President Obama Set to Visit EDWorks Affiliated P-TECH School in Brooklyn on Friday
In January State the Union speech, the president praised the school for equipping students for success, cited collaboration of business, education.
Brooklyn, NY (PRWEB) October 25, 2013
President Barack Obama today is set to meet with students and visit classrooms at Brooklyn Pathways in Technology High School, or P-TECH, the same school the president mentioned as a “national model” in education during his January State of the Union Address.
The president’s remarks will be carried live from this link: http://www.whitehouse.gov/live starting at approximately 3 p.m. Participants can offer their perspectives on Twitter with the hashtag #obama_ptech.
P-TECH, which opened in 2011, has emerged as one of the best examples of collaboration between the business community and education working to equip students with the knowledge and skills they need to succeed. It is one of 23 Smart Scholars Early College High Schools in New York State.
Knowledgeworks subsidiary EDWorks, and the State University of New York are the intermediary and technical support providers for the 23 Smart Scholars Early College High Schools funded by the Bill & Melinda Gates Foundation and the State Education Department in New York.
“President Obama has shown time and again that the preparation of today's youth for success in school, through college, and in the workforce is a national priority, and P-Tech in Brooklyn is an extraordinary example of our shared commitment to educating students from cradle to career,” said State University of New York Chancellor Nancy L. Zimpher. “Our business and industry partners are helping to empower P-Tech students to better understand and prepare for the 21st-century challenges that await them in today's competitive job market.”
“We are grateful that President Obama is recognizing the hard work by the leadership, teachers and staff at P-TECH,” Brown said. “It is a national imperative that we equip our young people with the tools and skills they need, especially those who may be the first in their families to go to college or who may be economically disadvantaged.”
The school’s student population is about 78 percent black or Hispanic males. More than 30 percent of the school’s 325 students in grades 9-11 are enrolled in college courses.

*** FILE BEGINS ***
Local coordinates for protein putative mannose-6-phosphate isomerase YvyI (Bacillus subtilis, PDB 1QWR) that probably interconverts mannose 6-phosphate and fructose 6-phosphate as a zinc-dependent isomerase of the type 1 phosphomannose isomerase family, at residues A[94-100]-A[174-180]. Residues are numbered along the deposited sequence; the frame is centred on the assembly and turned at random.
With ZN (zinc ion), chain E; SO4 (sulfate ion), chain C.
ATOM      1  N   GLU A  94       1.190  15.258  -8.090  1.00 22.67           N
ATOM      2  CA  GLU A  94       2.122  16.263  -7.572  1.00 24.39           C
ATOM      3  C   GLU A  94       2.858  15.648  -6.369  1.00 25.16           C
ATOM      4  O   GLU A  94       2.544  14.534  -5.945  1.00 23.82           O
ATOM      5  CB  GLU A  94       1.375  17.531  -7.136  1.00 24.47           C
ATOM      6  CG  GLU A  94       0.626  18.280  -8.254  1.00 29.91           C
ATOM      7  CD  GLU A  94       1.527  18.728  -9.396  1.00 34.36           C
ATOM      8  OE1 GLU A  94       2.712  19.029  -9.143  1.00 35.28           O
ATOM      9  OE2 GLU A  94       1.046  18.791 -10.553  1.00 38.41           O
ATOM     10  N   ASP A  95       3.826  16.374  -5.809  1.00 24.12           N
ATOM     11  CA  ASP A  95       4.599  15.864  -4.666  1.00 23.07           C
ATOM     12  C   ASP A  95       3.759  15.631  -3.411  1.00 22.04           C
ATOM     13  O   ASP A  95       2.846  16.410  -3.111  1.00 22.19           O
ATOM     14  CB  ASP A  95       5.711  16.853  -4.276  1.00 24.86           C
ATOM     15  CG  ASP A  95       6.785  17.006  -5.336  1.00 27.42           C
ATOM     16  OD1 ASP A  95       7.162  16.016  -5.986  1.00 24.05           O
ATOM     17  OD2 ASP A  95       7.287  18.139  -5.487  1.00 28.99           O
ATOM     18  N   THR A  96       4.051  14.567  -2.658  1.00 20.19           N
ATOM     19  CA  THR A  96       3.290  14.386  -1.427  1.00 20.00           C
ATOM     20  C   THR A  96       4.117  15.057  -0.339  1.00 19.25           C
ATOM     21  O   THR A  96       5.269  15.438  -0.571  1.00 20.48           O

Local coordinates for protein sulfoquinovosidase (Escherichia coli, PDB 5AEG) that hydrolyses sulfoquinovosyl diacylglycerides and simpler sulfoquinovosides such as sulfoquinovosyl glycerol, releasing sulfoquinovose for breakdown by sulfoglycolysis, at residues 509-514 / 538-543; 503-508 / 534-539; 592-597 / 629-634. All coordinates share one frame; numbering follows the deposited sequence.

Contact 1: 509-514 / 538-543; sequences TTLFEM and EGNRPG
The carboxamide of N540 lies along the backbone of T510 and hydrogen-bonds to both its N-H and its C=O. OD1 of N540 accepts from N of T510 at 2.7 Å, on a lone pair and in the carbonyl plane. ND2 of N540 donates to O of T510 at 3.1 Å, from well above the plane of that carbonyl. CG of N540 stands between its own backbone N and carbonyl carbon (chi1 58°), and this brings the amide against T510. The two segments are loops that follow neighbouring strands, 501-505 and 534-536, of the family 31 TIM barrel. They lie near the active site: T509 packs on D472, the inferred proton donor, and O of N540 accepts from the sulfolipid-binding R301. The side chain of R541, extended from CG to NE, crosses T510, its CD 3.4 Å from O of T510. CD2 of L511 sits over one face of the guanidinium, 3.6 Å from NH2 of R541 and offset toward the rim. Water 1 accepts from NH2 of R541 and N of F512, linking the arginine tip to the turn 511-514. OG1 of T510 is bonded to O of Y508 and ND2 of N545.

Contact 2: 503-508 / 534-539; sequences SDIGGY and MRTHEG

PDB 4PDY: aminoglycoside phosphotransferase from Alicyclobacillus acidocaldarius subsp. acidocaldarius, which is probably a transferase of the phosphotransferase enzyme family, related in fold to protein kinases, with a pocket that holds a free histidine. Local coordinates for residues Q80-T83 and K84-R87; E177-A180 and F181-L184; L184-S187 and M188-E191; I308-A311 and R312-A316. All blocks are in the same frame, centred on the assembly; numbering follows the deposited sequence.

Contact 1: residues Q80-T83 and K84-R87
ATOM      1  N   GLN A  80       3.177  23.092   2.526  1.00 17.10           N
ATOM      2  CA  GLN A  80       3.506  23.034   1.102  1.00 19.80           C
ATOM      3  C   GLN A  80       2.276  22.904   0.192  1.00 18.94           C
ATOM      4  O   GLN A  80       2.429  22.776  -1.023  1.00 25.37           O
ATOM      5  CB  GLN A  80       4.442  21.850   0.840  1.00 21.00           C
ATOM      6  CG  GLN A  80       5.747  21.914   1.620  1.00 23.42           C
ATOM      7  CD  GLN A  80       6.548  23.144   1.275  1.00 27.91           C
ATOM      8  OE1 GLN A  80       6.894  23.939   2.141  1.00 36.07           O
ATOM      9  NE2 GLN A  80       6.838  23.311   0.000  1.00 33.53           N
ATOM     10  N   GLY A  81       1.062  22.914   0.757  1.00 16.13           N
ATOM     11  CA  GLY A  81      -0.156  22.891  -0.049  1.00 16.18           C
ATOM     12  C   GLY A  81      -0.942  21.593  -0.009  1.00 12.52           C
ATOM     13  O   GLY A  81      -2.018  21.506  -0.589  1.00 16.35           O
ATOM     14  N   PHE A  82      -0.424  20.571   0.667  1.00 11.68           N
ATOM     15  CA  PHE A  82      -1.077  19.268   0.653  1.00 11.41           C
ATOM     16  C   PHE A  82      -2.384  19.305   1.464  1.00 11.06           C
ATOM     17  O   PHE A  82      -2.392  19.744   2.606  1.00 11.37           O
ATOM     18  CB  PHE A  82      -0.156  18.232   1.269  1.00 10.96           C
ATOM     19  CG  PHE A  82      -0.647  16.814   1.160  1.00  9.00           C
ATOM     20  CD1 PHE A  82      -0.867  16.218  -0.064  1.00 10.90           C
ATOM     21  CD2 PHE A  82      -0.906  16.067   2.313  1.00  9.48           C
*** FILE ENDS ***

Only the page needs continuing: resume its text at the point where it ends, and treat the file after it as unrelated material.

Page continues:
P-TECH has partnered with IBM and New York City College of Technology (City Tech) as part of the Smart Scholars early college high school program. Students begin taking college courses as freshmen and continue through their senior year. An additional two years of school-affiliated study allow students to concentrate more deeply on an associate degree in areas that include areas such as computer information systems or electrical engineering.
This approach has been successful for EDWorks in Ohio, which implemented nine early college high schools and achieved strong results, including graduation rates of more than 90 percent and exemplary scores on high-stakes testing tied to graduation requirements.
EDWorks’ Fast Track early college high school approach empowers first-generation college-goers and traditionally underserved students to graduate from high school better prepared for college and careers. It is a subsidiary of KnowledgeWorks, a Cincinnati based social enterprise that creates sustainable improvement in student readiness for college and careers. Its other subsidiaries are New Tech Network and StriveTogether.
About the State University of New York
The State University of New York is the largest comprehensive university system in the United States, educating nearly 463,000 students in more than 7,500 degree and certificate programs, and more than 1.8 million NYS citizens in professional development and personal enrichment programs, on 64 college and university campuses. There are nearly 3 million SUNY alumni worldwide. To learn more about how SUNY creates opportunity, visit http://www.suny.edu.
For the original version on PRWeb visit: http://www.prweb.com/releases/obamavisitsPTECH/knowledgeworks/prweb11269602.htm